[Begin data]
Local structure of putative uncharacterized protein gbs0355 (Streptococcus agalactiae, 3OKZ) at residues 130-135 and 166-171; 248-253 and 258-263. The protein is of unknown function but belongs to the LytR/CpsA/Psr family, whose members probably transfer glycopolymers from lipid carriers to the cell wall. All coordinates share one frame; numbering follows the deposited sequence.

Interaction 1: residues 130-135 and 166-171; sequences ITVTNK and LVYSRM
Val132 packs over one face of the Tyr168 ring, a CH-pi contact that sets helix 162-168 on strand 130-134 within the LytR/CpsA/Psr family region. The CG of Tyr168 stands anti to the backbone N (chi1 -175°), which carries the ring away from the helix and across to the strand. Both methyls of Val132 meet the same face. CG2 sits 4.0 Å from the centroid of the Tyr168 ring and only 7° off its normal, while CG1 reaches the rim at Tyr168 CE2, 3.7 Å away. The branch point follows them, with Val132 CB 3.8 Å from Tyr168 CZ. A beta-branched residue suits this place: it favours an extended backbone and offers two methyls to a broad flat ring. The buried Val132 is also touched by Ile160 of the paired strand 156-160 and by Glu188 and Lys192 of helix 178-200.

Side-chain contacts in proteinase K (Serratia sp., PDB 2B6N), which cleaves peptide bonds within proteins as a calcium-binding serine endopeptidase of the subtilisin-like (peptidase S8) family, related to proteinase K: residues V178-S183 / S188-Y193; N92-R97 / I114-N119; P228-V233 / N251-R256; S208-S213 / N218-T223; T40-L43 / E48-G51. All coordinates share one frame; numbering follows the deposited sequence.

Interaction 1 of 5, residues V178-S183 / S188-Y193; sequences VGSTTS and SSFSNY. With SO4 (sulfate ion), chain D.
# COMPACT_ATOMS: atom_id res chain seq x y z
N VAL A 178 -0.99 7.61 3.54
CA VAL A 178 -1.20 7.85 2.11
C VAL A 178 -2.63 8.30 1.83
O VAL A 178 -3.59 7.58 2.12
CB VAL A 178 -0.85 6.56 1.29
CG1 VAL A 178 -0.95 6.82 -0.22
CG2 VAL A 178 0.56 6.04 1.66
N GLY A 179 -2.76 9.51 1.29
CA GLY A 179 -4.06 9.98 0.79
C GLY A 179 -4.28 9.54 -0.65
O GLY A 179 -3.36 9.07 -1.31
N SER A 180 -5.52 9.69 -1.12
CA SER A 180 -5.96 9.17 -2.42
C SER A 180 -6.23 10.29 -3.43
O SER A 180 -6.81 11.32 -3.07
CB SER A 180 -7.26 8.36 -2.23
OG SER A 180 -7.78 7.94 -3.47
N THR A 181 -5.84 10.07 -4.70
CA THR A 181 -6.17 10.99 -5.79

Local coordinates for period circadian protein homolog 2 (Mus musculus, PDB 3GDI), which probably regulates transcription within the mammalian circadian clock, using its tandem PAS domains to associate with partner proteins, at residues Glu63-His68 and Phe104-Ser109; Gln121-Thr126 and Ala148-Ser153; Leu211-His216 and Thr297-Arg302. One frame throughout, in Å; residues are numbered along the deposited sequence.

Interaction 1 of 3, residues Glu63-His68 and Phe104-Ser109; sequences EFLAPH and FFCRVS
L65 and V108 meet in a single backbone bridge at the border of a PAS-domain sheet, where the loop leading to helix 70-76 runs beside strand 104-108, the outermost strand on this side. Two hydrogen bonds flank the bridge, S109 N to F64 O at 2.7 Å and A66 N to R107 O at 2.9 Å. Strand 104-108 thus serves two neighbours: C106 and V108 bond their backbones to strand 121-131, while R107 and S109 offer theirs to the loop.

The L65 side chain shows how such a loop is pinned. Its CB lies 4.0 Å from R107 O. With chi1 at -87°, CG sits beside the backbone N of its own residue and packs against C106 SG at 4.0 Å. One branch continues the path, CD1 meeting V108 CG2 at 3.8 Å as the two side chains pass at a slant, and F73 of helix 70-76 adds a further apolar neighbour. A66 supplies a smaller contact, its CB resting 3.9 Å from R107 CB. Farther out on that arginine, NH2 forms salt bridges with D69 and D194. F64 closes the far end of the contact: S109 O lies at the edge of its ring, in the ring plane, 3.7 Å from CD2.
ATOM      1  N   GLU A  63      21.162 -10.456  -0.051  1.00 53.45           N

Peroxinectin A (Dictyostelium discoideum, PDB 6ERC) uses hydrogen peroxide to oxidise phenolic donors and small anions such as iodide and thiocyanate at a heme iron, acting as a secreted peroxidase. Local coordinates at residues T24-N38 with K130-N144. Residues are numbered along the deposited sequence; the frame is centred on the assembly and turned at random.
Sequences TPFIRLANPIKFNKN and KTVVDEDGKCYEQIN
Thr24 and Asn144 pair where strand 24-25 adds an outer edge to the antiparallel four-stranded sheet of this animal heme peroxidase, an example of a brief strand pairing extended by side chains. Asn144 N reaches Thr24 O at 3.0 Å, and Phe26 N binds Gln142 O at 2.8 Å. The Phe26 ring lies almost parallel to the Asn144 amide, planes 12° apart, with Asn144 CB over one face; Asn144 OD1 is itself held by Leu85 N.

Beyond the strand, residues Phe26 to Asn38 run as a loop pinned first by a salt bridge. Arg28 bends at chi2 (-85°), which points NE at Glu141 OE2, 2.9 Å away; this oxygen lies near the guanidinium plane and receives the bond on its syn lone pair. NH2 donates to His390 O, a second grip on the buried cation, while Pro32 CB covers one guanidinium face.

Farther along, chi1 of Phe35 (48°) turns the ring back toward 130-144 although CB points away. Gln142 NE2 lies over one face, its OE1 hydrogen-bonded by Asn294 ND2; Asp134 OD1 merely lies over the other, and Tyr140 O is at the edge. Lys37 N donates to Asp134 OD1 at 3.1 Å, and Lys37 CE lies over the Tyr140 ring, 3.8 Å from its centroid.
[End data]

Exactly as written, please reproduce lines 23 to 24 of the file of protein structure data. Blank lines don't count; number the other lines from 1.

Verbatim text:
OG SER A 180 -7.78 7.94 -3.47
N THR A 181 -5.84 10.07 -4.70